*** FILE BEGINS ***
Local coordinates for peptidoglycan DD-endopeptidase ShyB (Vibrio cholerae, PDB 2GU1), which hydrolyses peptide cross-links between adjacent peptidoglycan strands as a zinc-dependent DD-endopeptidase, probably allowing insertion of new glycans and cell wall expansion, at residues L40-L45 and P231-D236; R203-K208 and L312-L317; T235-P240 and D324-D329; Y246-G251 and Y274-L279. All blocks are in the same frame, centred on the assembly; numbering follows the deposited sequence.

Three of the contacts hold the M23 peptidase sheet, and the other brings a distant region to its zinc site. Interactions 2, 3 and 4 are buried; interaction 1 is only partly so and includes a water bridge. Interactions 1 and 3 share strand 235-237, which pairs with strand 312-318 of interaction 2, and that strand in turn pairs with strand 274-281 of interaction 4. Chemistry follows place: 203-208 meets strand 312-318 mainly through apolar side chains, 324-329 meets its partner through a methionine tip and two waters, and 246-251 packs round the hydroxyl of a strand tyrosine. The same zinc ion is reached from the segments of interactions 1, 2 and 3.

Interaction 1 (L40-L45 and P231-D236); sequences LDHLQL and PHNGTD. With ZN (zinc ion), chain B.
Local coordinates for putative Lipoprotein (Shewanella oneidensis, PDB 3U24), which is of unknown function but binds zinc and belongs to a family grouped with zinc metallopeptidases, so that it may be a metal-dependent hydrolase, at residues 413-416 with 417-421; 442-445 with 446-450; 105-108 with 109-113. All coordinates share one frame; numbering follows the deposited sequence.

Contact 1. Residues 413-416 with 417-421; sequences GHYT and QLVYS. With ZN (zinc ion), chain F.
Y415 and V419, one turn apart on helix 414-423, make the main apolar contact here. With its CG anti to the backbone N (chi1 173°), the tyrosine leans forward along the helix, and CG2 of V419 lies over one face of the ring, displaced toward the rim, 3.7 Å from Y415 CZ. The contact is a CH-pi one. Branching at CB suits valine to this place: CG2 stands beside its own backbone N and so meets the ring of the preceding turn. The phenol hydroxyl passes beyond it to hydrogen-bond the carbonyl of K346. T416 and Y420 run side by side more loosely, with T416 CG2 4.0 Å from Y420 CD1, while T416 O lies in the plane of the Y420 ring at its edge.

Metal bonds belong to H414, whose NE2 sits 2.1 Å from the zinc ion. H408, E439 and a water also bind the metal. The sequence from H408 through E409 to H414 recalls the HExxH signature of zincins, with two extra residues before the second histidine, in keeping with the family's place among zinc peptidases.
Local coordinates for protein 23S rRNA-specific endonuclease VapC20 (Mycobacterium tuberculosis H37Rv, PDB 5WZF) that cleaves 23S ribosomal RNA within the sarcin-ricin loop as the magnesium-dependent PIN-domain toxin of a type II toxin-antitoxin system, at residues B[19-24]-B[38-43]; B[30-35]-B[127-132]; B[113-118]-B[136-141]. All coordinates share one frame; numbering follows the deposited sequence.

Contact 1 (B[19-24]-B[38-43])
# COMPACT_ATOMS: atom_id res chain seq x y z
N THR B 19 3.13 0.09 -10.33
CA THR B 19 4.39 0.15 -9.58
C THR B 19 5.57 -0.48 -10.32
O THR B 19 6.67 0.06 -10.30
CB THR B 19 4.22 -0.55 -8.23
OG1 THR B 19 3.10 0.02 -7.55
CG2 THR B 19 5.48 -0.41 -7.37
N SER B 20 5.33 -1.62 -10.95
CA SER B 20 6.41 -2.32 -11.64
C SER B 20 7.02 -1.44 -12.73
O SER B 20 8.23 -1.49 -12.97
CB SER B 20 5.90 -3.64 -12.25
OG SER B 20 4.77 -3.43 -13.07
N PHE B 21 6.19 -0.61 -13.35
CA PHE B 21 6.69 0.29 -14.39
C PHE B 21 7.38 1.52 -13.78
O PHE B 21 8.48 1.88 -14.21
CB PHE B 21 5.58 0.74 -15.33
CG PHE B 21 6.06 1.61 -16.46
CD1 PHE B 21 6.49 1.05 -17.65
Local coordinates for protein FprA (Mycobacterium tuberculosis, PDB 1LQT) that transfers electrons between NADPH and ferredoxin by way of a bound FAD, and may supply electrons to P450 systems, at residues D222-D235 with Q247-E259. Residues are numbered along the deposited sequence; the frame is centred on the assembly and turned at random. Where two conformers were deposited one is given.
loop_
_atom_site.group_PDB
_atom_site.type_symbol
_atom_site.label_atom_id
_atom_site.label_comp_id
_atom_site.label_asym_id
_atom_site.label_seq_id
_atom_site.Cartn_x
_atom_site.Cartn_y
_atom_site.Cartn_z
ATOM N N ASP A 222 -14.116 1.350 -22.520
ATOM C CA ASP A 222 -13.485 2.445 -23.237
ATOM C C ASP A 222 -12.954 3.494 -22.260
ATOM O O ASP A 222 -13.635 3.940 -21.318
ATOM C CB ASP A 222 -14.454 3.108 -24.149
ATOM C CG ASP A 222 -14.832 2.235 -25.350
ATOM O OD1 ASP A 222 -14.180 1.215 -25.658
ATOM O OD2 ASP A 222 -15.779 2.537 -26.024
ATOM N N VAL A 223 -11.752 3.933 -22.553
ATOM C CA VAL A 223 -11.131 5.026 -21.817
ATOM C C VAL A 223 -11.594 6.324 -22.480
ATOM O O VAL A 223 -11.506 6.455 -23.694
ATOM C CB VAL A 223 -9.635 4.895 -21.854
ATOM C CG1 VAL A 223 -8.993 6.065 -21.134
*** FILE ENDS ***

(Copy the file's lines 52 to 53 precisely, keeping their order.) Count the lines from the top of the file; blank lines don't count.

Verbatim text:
ATOM C C VAL A 223 -11.594 6.324 -22.480
ATOM O O VAL A 223 -11.506 6.455 -23.694